"Put your belly in the zip-top bag or on a sheet tray or in a plastic container. Rub the salt and spice mixture all over the belly. Close the bag or cover it with plastic wrap, and stick it in the refrigerator for seven days (get your hands in there and give the spices another good rubbing around midway through).

After seven days, take it out of the fridge, rinse off all the seasonings under cold water and pat it dry.

Put it on a sheet tray and put it in the oven (put it on a rack on a sheet tray if you have one) and turn the oven on to 200 degrees F. (if you want to preheat the oven, that's fine, too). Leave it in the oven for 90 minutes (or, if you want to measure the internal temperature, until it reaches 150 degrees F.).

Let it cool and refrigerate it until you're ready to cook it. But I know. You won't be able to wait. So cut off a piece and cook it. Taste it, savor it. Congratulations! It's bacon!"

So I did that! I have no idea if I used too much or not enough cure on the proto-bacon, but I covered it in the mix and put it in the bags. Maybe I needed to really pour like half of it in there? I'll try that next time, but I used most of it on the two bags, so I don't feel like it'll be too bad. Anyone know if I should do that, next time around, though?

Sunday, December 21, 2014

The First Four Wounds of Fabris - What Did We Learn?

I've had a bit of a break in the flow of going through these, so I figured I'd use that opportunity and take a look at the first four wounds with the single sword that Fabris shows us, and see if there are any good universal rules that we can take away from them. (Spoiler: there totally are.) In no particular order (because let's face it, they're all going to be involved with each other), we can see the following ideas:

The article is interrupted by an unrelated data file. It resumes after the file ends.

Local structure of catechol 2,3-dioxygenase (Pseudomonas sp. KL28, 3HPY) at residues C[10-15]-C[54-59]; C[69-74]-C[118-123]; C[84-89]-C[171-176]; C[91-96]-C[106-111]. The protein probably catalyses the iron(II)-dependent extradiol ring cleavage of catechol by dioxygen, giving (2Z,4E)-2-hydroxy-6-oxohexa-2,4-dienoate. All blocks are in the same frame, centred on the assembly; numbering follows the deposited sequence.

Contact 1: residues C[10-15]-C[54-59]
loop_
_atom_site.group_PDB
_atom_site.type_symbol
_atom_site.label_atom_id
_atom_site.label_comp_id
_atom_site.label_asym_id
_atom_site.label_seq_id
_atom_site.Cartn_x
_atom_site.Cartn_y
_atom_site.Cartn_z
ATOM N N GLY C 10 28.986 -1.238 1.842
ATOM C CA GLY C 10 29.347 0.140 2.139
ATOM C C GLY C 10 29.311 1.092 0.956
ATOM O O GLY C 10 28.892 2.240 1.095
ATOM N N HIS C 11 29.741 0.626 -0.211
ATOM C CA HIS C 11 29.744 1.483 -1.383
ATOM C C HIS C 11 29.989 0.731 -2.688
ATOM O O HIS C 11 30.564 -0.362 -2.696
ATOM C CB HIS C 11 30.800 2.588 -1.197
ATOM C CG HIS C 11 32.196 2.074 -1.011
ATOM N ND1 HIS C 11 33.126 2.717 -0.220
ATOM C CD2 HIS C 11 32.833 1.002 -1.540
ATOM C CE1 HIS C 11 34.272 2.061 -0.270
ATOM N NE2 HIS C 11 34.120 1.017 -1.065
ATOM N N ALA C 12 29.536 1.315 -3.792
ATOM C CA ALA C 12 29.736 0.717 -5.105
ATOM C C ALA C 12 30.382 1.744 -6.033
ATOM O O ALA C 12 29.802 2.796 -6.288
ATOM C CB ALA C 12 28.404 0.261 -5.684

• Act in contratempo. This does take an understanding of measure as well, because if the tempo you're trying to act in is too short for the measure that you're at, bad things. On the other hand, if it's too short to strike in the measure you're at, try to use it to get closer while finding their blade.
  • Measure. If you're striking without acting in contratempo while in misura larga, it's not going to work. It just won't - they can always back up, and you're out of luck. Heck, if they're really good and you're at the edge of that range, they just lean back. (If they're really good, they end up attacking you in contratempo because you're closing range when you make that attack, so if they close that line you've just killed yourself. Don't do that to yourself, do that to the other person instead.) 
  • Combining the above two points - if you're in misura larga and you're given a tempo, you're almost always better off using that tempo to find their blade while (safely!) closing to misura stretta. Now you're good to go.
  • If they're not giving you a tempo, make them give you one. Feint and force a reaction. (If they don't react, hit them anyway.) When they react, it should be something that you were set up for, and then kill them.
  • No blade contact - at least not like 95% of everyone in the SCA does it. 
  • Keep your debole free! Put your forte and hilt on their weapon! Win!
There you go. That's Fabris. Those are all things from the first four plates, and those are the key principles. The end.